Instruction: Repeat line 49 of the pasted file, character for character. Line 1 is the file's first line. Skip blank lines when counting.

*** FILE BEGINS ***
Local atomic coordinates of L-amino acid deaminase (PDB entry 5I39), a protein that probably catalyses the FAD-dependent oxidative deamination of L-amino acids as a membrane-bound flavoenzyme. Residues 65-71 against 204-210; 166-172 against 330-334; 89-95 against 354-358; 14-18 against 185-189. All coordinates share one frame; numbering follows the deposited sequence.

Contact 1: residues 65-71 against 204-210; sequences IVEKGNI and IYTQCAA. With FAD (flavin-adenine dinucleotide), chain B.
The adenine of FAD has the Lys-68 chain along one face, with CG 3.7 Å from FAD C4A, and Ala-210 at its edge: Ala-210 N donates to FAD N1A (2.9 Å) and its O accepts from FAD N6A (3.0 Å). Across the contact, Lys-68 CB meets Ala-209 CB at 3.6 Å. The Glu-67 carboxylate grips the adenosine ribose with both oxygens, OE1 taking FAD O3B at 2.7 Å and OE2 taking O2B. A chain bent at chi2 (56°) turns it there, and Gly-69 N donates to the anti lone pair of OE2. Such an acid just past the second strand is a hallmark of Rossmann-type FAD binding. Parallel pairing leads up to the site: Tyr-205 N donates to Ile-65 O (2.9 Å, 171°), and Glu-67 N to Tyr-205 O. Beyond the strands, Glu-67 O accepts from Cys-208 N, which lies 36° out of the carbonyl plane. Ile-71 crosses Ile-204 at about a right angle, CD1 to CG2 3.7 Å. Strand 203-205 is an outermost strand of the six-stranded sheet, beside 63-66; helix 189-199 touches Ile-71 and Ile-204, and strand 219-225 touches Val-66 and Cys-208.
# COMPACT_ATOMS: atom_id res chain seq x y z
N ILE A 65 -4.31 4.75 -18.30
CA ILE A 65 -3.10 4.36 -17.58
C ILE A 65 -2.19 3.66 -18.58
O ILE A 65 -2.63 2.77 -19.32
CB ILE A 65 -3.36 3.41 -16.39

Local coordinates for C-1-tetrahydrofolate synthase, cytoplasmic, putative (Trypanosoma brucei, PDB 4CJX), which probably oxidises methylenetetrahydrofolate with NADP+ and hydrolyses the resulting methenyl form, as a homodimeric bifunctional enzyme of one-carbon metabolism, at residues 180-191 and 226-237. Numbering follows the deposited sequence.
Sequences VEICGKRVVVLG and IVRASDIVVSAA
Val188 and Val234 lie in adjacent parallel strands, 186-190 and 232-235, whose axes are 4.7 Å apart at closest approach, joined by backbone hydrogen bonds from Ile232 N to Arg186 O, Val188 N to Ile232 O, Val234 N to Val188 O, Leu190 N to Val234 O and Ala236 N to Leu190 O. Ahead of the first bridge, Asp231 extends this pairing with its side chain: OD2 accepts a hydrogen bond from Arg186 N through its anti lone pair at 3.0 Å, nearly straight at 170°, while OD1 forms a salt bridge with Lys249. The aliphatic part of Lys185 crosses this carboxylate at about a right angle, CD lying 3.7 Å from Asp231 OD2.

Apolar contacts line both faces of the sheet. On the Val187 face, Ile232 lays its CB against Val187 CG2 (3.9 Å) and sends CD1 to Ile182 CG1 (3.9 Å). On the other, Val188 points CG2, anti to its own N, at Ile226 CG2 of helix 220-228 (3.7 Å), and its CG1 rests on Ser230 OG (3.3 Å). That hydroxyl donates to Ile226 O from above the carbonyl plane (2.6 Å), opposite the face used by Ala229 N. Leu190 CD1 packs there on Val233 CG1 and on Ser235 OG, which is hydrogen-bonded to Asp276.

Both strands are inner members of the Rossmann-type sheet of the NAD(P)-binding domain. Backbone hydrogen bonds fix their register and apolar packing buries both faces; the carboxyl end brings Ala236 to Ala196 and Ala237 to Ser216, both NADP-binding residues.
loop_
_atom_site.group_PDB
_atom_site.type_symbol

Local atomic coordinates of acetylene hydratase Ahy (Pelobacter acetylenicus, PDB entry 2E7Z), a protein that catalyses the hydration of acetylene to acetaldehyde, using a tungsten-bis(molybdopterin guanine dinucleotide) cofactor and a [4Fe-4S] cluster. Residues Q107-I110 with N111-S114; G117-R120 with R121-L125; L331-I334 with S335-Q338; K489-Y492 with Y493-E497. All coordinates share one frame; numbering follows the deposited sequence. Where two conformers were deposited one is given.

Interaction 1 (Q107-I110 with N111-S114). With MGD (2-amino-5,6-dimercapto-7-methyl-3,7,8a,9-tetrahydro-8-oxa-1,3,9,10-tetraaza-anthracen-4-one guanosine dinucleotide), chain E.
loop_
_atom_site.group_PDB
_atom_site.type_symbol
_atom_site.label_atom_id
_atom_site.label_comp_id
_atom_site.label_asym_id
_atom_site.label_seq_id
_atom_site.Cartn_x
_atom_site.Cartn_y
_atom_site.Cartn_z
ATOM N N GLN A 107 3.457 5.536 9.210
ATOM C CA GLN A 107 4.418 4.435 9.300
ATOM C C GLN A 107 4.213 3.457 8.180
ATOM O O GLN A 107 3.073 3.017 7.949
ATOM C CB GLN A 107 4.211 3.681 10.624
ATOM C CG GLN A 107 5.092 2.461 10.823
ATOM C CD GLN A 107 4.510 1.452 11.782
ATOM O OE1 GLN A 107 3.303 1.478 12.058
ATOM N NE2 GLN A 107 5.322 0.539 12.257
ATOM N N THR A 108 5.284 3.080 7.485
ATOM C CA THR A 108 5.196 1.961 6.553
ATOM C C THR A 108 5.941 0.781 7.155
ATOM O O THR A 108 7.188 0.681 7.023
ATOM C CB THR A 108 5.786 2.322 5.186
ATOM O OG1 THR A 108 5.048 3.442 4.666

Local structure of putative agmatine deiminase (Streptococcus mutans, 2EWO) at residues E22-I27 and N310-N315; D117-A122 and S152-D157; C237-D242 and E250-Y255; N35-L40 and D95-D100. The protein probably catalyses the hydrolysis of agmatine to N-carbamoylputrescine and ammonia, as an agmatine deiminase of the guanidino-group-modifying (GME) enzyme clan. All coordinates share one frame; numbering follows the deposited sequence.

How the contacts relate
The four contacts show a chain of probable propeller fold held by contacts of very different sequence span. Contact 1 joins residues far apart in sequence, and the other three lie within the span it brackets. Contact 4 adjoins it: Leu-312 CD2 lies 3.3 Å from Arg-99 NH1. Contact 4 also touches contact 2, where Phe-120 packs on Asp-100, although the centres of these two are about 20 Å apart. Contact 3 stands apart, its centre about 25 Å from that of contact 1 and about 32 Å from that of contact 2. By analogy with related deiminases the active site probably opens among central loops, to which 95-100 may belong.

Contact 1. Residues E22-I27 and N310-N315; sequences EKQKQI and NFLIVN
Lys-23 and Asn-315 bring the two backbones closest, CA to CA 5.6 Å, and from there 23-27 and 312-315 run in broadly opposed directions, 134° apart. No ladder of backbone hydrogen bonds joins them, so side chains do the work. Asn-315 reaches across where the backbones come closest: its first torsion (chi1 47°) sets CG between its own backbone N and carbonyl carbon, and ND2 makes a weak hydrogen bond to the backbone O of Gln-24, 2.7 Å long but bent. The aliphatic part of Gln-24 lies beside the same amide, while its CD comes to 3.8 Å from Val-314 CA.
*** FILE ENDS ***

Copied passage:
Lys-23 and Asn-315 bring the two backbones closest, CA to CA 5.6 Å, and from there 23-27 and 312-315 run in broadly opposed directions, 134° apart. No ladder of backbone hydrogen bonds joins them, so side chains do the work. Asn-315 reaches across where the backbones come closest: its first torsion (chi1 47°) sets CG between its own backbone N and carbonyl carbon, and ND2 makes a weak hydrogen bond to the backbone O of Gln-24, 2.7 Å long but bent. The aliphatic part of Gln-24 lies beside the same amide, while its CD comes to 3.8 Å from Val-314 CA.